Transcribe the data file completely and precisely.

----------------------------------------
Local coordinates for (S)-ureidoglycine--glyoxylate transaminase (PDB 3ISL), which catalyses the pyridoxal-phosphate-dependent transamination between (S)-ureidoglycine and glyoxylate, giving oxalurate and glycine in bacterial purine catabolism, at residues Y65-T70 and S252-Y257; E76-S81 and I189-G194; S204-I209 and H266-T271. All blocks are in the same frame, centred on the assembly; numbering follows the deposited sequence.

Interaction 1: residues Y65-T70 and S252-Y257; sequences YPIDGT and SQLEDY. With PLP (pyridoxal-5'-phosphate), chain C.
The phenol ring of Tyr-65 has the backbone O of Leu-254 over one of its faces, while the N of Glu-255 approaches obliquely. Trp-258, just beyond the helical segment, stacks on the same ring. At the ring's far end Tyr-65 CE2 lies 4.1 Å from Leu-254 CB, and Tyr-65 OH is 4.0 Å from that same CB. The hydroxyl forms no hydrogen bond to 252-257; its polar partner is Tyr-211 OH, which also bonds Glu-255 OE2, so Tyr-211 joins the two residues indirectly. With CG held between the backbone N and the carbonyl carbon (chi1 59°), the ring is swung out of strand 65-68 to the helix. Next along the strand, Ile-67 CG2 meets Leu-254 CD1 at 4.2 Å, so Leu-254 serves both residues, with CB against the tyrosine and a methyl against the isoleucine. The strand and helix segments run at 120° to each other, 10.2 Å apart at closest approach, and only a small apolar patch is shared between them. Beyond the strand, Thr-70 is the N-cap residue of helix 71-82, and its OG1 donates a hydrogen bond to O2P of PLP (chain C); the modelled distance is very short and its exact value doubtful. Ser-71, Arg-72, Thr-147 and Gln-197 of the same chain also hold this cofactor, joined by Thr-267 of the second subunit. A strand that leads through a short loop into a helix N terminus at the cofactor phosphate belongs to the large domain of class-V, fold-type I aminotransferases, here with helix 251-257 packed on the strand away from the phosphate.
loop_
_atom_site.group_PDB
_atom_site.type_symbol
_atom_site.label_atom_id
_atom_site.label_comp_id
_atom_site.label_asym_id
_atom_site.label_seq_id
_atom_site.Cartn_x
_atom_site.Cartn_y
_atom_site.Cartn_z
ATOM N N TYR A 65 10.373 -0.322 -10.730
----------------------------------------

Local coordinates for (S)-ureidoglycine--glyoxylate transaminase (PDB 3ISL), which catalyses the pyridoxal-phosphate-dependent transamination between (S)-ureidoglycine and glyoxylate, giving oxalurate and glycine in bacterial purine catabolism, at residues Y65-T70 and S252-Y257; E76-S81 and I189-G194; S204-I209 and H266-T271. All blocks are in the same frame, centred on the assembly; numbering follows the deposited sequence.

Interaction 1: residues Y65-T70 and S252-Y257; sequences YPIDGT and SQLEDY. With PLP (pyridoxal-5'-phosphate), chain C.
The phenol ring of Tyr-65 has the backbone O of Leu-254 over one of its faces, while the N of Glu-255 approaches obliquely. Trp-258, just beyond the helical segment, stacks on the same ring. At the ring's far end Tyr-65 CE2 lies 4.1 Å from Leu-254 CB, and Tyr-65 OH is 4.0 Å from that same CB. The hydroxyl forms no hydrogen bond to 252-257; its polar partner is Tyr-211 OH, which also bonds Glu-255 OE2, so Tyr-211 joins the two residues indirectly. With CG held between the backbone N and the carbonyl carbon (chi1 59°), the ring is swung out of strand 65-68 to the helix. Next along the strand, Ile-67 CG2 meets Leu-254 CD1 at 4.2 Å, so Leu-254 serves both residues, with CB against the tyrosine and a methyl against the isoleucine. The strand and helix segments run at 120° to each other, 10.2 Å apart at closest approach, and only a small apolar patch is shared between them. Beyond the strand, Thr-70 is the N-cap residue of helix 71-82, and its OG1 donates a hydrogen bond to O2P of PLP (chain C); the modelled distance is very short and its exact value doubtful. Ser-71, Arg-72, Thr-147 and Gln-197 of the same chain also hold this cofactor, joined by Thr-267 of the second subunit. A strand that leads through a short loop into a helix N terminus at the cofactor phosphate belongs to the large domain of class-V, fold-type I aminotransferases, here with helix 251-257 packed on the strand away from the phosphate.
loop_
_atom_site.group_PDB
_atom_site.type_symbol
_atom_site.label_atom_id
_atom_site.label_comp_id
_atom_site.label_asym_id
_atom_site.label_seq_id
_atom_site.Cartn_x
_atom_site.Cartn_y
_atom_site.Cartn_z
ATOM N N TYR A 65 10.373 -0.322 -10.730